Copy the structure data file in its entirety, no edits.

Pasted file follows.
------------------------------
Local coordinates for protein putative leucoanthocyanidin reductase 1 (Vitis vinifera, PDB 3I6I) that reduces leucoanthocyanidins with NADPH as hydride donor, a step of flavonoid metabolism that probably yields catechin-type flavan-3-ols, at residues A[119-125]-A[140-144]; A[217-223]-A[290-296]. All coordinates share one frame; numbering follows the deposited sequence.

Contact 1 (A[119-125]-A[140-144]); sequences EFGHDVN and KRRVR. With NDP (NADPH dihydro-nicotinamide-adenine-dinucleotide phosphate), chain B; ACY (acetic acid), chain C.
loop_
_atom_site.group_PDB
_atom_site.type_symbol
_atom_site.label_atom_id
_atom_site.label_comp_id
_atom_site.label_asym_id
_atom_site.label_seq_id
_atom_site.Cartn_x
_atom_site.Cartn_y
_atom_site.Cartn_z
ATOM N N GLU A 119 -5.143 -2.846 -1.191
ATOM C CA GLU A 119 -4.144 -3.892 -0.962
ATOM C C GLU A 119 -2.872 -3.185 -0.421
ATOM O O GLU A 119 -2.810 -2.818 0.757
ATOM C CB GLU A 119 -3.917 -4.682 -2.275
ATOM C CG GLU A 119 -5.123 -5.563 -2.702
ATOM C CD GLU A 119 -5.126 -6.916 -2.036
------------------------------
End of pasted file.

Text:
Local coordinates for protein putative leucoanthocyanidin reductase 1 (Vitis vinifera, PDB 3I6I) that reduces leucoanthocyanidins with NADPH as hydride donor, a step of flavonoid metabolism that probably yields catechin-type flavan-3-ols, at residues A[119-125]-A[140-144]; A[217-223]-A[290-296]. All coordinates share one frame; numbering follows the deposited sequence.

Contact 1 (A[119-125]-A[140-144]); sequences EFGHDVN and KRRVR. With NDP (NADPH dihydro-nicotinamide-adenine-dinucleotide phosphate), chain B; ACY (acetic acid), chain C.
loop_
_atom_site.group_PDB
_atom_site.type_symbol
_atom_site.label_atom_id
_atom_site.label_comp_id
_atom_site.label_asym_id
_atom_site.label_seq_id
_atom_site.Cartn_x
_atom_site.Cartn_y
_atom_site.Cartn_z
ATOM N N GLU A 119 -5.143 -2.846 -1.191
ATOM C CA GLU A 119 -4.144 -3.892 -0.962
ATOM C C GLU A 119 -2.872 -3.185 -0.421
ATOM O O GLU A 119 -2.810 -2.818 0.757
ATOM C CB GLU A 119 -3.917 -4.682 -2.275
ATOM C CG GLU A 119 -5.123 -5.563 -2.702
ATOM C CD GLU A 119 -5.126 -6.916 -2.036